The international rise of protectionism has brought about an exponential increase in worldwide Foreign Direct Investment ("FDI") control regimes. According to the latest UNCTAD World Investment Report, over the past eight years at least eleven states have introduced new FDI control regimes. In addition, over 41 amendments, mainly of a restrictive nature, have been made to pre-existing legislation on FDI. This means that in an increasing number of jurisdictions governments have the power to prohibit or change transactions and often have significant discretion in doing so. While merger control notifications are normally on the radar of the acquirers' and sellers' corporate lawyers, the awareness of the increasing FDI-related transaction risks is often limited.

How to define FDI control?

It may be difficult in cross-border M&A transactions to clearly define the scope of an FDI control review. While many differences exist between jurisdictions, FDI control essentially entails discrimination between national and foreign acquirers. FDI review may take various forms, among which we distinguish (i) dedicated FDI review procedures, (ii) merger control combined with FDI review, (iii) sector regulations or government contracts, and (iv) informal types of FDI control.

(i) The most common form of FDI control are dedicated FDI review procedures. Such procedures are normally triggered by explicit thresholds and apply only to specified industry sectors. If the thresholds are met, a foreign company must often submit a notification to the relevant authority before effectuating the investment. FDI review procedures may be triggered by the acquisition of as little as 10% of the shares or assets in a local target company. Often, thresholds in EU jurisdictions distinguish between non-EU and EU investors (for example Germany and France).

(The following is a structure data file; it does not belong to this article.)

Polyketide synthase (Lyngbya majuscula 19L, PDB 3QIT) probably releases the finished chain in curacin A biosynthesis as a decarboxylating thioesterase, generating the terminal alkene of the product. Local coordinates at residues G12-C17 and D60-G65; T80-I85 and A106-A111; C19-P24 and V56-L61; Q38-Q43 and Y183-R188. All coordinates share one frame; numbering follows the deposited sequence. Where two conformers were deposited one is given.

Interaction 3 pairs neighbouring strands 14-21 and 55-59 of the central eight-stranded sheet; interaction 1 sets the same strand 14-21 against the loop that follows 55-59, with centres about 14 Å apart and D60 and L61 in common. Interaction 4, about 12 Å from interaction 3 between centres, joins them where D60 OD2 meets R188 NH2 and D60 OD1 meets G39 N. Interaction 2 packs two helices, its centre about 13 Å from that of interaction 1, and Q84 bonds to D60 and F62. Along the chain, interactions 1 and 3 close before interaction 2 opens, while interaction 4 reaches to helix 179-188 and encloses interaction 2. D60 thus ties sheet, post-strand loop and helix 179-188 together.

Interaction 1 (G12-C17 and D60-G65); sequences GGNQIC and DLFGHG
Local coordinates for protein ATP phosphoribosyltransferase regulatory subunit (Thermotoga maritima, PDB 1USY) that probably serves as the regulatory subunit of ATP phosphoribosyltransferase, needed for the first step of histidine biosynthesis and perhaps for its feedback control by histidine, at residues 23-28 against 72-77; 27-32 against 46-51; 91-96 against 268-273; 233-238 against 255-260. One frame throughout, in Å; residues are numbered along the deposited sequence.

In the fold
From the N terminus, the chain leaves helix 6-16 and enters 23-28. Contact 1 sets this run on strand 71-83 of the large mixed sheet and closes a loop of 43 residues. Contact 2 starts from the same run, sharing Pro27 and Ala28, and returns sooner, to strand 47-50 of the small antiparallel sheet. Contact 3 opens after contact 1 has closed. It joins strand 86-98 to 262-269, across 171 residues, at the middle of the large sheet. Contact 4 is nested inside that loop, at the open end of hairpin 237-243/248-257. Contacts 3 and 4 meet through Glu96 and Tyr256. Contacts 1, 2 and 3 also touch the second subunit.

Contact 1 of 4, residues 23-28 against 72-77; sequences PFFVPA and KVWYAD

(ii) In several jurisdictions FDI review is an integral part of the merger control procedure. This means that an FDI review may be triggered when the 'regular' merger filing thresholds are met. Under such regimes national competition authorities may impose measures in merger control procedures on the basis of public interests (for example UK and South Africa).

(iii) Some governments use sectoral regulation or government contracts to control foreign investments. These regimes may be difficult to detect during a cross-border transaction. For example, Dutch regulations in the electricity, natural gas, and financial sectors include mandatory approval by the government of any change of control irrespective of the identity of the acquirer. In addition, the acquisition of companies which supply the Dutch defence forces must be notified on a contractual basis.

(iv) Finally, some governments exert their discretion without a set legal framework. Such informal FDI control is widespread and hard to detect and predict. Informal FDI control may range from public criticism of foreign investments by government officials to using any contractual power the government may have to block or alter foreign investments. For example, governments may possess 'golden shares' in vital companies which they can use to control or prevent acquisitions of shares by foreign investors.